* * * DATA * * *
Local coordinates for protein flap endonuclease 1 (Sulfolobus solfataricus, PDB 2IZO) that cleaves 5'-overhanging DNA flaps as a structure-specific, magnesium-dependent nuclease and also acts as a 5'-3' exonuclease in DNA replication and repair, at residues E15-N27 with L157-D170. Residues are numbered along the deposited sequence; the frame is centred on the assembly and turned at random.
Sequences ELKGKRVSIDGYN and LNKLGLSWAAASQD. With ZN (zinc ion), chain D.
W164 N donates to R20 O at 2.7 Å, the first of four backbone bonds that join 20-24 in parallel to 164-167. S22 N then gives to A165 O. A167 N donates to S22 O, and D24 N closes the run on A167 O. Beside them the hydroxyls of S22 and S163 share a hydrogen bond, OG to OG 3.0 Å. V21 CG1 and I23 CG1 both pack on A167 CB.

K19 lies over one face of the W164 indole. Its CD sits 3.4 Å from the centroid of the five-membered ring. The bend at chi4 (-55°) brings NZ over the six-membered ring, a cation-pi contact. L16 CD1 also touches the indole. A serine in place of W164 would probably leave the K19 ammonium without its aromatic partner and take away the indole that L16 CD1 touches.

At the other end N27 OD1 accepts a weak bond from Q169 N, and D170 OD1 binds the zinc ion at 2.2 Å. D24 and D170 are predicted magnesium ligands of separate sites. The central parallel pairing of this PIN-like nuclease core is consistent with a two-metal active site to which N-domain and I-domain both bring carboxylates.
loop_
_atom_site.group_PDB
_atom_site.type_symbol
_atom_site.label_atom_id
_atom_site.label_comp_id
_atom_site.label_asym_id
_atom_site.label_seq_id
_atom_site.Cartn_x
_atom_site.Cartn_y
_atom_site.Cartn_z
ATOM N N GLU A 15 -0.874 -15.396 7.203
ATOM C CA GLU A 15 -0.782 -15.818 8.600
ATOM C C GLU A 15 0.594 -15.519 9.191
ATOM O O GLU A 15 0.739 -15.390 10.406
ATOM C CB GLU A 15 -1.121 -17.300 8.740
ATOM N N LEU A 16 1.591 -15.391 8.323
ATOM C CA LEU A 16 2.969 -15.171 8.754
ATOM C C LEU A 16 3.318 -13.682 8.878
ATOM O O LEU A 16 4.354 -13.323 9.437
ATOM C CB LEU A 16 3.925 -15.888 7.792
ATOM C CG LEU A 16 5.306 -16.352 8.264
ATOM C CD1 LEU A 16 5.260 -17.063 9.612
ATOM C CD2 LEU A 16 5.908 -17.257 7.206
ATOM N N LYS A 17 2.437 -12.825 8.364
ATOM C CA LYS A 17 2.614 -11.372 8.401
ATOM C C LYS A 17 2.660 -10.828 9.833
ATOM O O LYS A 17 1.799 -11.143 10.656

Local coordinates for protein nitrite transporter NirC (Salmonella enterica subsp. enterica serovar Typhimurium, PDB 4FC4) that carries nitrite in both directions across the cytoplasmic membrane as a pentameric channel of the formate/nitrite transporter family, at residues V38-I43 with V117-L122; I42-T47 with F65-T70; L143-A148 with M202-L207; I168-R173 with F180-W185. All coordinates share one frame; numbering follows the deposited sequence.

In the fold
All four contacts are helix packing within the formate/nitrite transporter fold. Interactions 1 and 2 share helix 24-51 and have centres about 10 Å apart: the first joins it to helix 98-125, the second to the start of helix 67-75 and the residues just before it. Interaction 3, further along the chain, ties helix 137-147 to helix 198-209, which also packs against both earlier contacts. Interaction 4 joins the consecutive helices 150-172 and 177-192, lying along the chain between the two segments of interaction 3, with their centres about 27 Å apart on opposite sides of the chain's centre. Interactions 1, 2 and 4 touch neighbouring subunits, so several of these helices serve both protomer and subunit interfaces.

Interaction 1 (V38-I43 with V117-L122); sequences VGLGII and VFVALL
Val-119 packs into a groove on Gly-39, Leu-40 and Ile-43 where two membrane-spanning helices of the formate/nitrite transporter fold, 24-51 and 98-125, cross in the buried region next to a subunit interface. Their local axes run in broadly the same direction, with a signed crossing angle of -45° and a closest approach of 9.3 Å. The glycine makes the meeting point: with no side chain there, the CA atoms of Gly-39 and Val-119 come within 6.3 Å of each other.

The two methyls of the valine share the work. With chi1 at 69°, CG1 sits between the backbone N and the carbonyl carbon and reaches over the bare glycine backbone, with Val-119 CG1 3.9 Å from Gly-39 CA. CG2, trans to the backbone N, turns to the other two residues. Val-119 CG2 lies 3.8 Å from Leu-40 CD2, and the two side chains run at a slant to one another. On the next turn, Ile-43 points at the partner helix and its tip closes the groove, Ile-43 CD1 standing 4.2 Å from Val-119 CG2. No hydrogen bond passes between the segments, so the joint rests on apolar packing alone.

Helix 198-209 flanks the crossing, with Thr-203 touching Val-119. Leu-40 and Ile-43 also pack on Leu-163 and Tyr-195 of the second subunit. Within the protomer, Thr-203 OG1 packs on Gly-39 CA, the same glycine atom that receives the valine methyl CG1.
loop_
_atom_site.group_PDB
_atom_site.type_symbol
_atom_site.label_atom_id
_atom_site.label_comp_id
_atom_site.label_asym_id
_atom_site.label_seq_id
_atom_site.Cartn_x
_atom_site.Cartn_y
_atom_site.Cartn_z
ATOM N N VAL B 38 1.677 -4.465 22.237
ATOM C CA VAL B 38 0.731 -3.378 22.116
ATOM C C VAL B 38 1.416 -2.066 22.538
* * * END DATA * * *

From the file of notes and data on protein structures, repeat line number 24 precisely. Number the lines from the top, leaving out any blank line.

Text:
ATOM O O LEU A 16 4.354 -13.323 9.437